Well-resolved galaxy clusters often show a large-scale quasi-spiral structure
in deprojected density $\rho $ and temperature $T$ fields, delineated by a
tangential discontinuity known as a cold front, superimposed on a universal
radial entropy profile with a linear $K(r)\propto T{\rho}^{-2/3}\propto r$
adiabat. We show that a spiral structure provides a natural quasi-stationary
solution for the mixed intracluster medium (ICM), introducing a modest pressure
spiral that confines the locally buoyant or heavy plasma phases. The solution
persists in the presence of uniform or differential rotation, and can
accommodate both an inflow and an outflow. Hydrodynamic adiabatic simulations
with perturbations that deposit angular momentum and mix the plasma thus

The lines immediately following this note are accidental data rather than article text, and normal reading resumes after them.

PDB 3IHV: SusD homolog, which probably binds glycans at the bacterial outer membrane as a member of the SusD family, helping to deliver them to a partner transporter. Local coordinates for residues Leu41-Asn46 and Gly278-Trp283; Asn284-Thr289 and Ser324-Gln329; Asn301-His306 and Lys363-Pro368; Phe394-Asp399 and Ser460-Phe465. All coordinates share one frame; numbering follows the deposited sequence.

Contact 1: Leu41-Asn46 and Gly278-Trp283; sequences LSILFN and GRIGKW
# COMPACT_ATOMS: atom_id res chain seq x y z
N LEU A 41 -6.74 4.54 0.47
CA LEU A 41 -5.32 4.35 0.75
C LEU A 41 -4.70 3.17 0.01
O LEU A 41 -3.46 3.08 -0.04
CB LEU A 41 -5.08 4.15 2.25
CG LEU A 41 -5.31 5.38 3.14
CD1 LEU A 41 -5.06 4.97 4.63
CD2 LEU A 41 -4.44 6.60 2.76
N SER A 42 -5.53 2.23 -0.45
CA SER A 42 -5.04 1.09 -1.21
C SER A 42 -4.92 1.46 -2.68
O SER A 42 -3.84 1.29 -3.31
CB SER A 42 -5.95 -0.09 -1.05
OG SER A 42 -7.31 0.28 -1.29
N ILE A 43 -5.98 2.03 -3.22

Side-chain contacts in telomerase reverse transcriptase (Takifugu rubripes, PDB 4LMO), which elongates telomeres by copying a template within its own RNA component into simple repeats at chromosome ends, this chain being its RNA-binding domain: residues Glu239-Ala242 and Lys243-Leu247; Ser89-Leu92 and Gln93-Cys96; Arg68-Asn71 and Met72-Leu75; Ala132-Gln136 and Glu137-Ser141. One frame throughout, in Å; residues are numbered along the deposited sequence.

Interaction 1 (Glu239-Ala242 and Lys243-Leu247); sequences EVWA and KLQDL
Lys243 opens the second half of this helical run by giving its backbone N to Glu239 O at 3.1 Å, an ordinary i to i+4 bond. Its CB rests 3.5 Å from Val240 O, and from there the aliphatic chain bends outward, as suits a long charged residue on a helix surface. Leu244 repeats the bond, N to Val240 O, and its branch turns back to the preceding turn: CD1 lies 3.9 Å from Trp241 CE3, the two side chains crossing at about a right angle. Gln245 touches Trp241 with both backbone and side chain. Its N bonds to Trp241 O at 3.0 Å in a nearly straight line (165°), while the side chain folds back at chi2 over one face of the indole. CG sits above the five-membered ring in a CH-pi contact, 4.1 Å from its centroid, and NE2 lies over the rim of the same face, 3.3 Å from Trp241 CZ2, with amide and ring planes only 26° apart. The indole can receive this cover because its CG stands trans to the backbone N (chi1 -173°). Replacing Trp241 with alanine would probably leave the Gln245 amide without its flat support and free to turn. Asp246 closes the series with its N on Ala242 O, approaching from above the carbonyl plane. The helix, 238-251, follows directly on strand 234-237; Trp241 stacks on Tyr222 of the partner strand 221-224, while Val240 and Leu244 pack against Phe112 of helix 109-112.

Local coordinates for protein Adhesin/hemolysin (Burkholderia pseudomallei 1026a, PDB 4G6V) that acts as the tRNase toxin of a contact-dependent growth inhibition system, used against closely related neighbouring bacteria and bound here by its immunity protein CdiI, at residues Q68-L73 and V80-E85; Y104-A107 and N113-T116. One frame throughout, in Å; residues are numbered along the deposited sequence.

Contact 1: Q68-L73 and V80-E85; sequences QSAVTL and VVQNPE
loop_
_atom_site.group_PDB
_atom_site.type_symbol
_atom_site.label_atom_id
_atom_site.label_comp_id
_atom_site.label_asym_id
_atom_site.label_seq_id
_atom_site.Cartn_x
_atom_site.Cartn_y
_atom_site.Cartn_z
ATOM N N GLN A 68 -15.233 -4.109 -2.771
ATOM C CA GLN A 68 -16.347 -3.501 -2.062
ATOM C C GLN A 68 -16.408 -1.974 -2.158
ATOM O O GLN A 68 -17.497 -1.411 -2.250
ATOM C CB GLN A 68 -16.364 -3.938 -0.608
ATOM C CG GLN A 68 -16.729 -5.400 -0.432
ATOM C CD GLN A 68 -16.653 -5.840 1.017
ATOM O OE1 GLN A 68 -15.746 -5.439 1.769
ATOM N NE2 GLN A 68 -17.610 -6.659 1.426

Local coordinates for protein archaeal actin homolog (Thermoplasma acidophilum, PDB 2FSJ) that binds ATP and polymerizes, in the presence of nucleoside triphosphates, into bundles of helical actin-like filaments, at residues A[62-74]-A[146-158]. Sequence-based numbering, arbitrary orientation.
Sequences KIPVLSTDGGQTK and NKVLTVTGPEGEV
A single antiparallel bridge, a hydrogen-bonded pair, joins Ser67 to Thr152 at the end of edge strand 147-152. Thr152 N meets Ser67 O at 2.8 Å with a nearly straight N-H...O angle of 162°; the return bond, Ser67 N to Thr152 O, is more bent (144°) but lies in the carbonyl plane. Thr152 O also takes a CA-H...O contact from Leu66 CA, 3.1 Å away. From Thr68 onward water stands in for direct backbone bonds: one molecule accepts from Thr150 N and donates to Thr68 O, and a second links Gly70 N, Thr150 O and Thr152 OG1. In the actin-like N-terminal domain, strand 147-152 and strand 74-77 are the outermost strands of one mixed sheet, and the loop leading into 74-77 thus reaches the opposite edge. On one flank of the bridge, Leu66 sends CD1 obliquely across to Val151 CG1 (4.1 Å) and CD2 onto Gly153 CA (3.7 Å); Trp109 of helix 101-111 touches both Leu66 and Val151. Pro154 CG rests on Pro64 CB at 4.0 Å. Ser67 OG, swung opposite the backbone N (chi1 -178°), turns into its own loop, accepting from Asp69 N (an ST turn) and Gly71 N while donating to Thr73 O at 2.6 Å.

asymptote to a self-similar spiral structure. We find similar spirals in
Eulerian and Lagrangian simulations of 2D and 3D, merger and offset, clusters.
The discontinuity surface is given in spherical coordinates $\{r,\theta ,\varphi \}$
by $\varphi \propto \mathrm{\Phi}(r)$ , where $\mathrm{\Phi}$ is the gravitational potential,
combining a trailing spiral in the equatorial ($\theta =\pi /2$ ) plane and
semicircles perpendicular to the plane, in resemblance of a snail shell. A
local convective instability can develop between spiral windings, driving a
modified global instability in sublinear $K(r)$ regions; evolved spirals thus
imprint the observed $K\propto r$ onto the ICM even after they dissipate. The
spiral structure brings hot and cold phases to close proximity, suggesting that
the observed fast outflows could sustain the structure even in the presence of
radiative cooling.